Just War

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Just War

As widely used, a term referring to any war between states that meets generally accepted international criteria of justification. The concept of just war invokes both political and theological ideology, as it promotes a peaceful resolution and coexistence between states, and the use of force or the invocation of armed conflict only under certain circumstances. It is not the same as, but is often confused with, the term jihad or "holy war," a Muslim religious justification for war.

The principle of a just war emerged early in the development of scholarly writings on International Law. Under this view, a just war was a means of national Self-Help whereby a state attempted to enforce rights actually or allegedly based on international law. State practice from the eighteenth to the early part of the twentieth century generally rejected this distinction, however, as war became a legally permissible national policy to alter the existing rights of states, irrespective of the actual merits of the controversy.

Following World War I, diplomatic negotiations resulted in the General Treaty for the Renunciation of War, more commonly known as the Kellogg-Briand Pact, signed in 1928. The signatory nations renounced war as a means to resolve international disputes promising instead to use peaceful methods.

The aims of the Kellogg-Briand Pact were adopted in the Charter of the United Nations in 1945. Under the charter, the use or threat of force as an instrument of national policy was condemned, but nations were permitted to use force in individual or collective Self-Defense against an aggressor. The General Assembly of the United Nations has further defined aggression as armed force by a state against the sovereignty, territorial integrity, or political independence of another state, regardless of the reasons for the use of force. The Security Council is empowered to review the use of force, and therefore, to determine whether the relevant circumstances justify branding one nation as the aggressor and in violation of charter obligations. Under the modern view, a just war is one waged consistent with the Kellogg-Briand Pact and the Charter of the United Nations.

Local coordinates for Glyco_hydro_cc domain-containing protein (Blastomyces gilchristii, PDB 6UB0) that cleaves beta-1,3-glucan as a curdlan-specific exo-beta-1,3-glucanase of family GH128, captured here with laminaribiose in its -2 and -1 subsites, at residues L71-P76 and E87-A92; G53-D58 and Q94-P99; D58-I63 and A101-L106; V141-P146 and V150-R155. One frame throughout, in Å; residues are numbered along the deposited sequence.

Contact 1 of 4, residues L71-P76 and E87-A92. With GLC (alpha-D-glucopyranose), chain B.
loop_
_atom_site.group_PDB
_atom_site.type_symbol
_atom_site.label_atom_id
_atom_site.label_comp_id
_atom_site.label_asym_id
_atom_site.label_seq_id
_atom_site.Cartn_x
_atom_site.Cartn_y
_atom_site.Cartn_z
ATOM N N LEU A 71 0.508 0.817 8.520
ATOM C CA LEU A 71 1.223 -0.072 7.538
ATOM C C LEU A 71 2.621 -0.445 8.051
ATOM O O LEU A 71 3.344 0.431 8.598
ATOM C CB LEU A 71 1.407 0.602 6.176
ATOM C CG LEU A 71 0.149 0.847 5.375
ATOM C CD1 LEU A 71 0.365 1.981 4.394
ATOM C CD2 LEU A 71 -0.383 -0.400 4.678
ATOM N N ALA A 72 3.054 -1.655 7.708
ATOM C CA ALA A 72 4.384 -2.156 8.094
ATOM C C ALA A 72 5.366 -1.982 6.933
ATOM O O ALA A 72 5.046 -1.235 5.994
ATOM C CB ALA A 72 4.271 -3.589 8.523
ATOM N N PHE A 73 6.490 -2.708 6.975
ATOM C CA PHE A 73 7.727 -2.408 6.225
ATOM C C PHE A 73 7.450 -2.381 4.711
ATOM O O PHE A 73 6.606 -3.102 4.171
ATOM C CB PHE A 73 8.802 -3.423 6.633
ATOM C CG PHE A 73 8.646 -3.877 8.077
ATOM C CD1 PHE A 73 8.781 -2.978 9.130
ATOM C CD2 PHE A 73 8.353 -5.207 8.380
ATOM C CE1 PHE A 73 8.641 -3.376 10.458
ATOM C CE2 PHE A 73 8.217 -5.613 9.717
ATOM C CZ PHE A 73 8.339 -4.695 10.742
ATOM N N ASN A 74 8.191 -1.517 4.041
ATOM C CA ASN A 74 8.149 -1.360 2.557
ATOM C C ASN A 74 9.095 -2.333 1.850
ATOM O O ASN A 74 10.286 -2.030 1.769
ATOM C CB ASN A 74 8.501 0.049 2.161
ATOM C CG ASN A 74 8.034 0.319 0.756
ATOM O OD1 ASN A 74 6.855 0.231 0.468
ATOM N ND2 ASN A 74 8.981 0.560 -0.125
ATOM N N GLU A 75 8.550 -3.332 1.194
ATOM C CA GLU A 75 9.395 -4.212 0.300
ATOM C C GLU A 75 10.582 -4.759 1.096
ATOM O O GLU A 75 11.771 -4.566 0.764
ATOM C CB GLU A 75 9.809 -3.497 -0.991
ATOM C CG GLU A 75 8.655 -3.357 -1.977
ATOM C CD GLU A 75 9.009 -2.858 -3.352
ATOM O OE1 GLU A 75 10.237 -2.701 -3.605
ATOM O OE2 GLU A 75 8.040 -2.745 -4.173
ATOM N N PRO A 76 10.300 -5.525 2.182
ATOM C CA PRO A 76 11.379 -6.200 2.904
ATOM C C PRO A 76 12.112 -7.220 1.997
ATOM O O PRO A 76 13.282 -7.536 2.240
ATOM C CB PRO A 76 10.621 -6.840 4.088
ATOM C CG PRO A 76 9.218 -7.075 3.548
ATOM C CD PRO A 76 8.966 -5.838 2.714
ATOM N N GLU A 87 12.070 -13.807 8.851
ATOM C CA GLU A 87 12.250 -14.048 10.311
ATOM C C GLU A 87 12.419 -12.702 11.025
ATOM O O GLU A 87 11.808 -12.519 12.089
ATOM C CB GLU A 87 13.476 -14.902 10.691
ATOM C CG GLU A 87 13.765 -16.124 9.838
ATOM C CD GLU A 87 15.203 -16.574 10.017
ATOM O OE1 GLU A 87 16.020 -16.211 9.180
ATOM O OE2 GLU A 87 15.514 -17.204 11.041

What has complicated the concept of just war in contemporary international relations is the emergence of "asymmetrical warfare." The term refers to conflict with parties or entities (such as international terrorist groups) who are neither officially connected with, nor owe allegiance to, any particular public authority or state. While these individuals or groups may be dependent upon clandestine assistance from states willing to help them secretly, they are not publicly responsible to them. Since contemplation of just war requires public authorities to act in their official capacities for the common good, that objective is frustrated by the lack of a discernible, clearly identifiable enemy state against which to act. As a result, the international community has attempted to unite in a common effort to declare war against Terrorism in general as "just."